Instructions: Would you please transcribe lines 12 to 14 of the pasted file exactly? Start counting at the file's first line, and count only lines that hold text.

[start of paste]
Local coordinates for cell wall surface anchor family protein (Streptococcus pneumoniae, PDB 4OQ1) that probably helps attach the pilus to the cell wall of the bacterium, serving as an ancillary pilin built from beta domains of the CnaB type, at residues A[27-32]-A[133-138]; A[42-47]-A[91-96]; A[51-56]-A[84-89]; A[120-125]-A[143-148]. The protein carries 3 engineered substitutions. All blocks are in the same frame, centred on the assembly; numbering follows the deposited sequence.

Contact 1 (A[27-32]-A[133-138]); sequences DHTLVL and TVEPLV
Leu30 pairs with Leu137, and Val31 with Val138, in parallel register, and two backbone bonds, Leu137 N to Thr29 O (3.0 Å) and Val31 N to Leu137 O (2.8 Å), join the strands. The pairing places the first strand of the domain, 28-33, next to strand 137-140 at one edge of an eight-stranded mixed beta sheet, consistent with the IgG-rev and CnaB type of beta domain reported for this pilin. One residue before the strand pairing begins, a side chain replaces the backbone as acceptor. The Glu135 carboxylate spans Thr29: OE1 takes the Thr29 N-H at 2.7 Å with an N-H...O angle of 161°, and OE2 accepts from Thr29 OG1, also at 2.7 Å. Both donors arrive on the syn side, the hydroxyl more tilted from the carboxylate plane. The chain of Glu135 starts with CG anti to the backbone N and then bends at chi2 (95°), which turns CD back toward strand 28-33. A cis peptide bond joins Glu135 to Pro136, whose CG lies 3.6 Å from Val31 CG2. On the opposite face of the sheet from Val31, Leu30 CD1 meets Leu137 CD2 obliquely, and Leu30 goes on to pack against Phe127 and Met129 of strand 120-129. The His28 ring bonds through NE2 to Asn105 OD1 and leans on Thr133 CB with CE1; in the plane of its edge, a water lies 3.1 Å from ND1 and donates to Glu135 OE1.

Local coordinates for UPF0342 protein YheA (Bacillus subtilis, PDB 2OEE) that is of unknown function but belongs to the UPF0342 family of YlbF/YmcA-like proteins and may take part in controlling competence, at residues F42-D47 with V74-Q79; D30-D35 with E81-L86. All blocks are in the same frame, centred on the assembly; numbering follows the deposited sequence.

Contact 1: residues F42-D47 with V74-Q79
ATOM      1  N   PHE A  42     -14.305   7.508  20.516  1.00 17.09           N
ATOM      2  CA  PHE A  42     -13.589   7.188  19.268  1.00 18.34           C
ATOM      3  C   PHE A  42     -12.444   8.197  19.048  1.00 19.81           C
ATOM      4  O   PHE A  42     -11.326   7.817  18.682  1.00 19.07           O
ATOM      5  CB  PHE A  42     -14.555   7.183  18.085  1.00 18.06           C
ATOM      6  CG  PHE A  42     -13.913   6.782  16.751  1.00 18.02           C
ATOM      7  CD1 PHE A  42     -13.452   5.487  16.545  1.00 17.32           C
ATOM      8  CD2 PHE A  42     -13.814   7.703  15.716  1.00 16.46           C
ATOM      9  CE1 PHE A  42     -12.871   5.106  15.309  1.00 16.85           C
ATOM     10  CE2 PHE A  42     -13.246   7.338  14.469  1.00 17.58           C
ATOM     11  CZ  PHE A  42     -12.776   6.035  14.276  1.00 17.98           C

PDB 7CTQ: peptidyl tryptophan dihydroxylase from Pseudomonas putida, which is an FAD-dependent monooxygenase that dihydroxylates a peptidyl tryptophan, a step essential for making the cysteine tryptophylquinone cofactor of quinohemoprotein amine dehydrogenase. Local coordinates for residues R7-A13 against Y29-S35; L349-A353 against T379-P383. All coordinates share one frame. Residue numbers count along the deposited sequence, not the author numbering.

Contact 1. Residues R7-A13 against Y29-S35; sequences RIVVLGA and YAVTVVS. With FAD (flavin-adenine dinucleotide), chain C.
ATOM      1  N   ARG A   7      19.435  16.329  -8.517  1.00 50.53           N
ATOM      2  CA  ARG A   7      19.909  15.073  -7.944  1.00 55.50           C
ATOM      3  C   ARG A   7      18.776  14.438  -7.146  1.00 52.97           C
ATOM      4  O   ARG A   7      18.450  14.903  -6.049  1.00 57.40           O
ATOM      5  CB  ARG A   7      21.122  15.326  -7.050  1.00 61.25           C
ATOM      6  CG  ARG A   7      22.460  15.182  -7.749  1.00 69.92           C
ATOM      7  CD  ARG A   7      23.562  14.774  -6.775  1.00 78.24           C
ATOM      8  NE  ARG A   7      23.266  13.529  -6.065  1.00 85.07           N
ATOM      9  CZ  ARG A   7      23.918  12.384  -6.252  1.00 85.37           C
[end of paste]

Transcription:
ATOM      7  CD1 PHE A  42     -13.452   5.487  16.545  1.00 17.32           C
ATOM      8  CD2 PHE A  42     -13.814   7.703  15.716  1.00 16.46           C
ATOM      9  CE1 PHE A  42     -12.871   5.106  15.309  1.00 16.85           C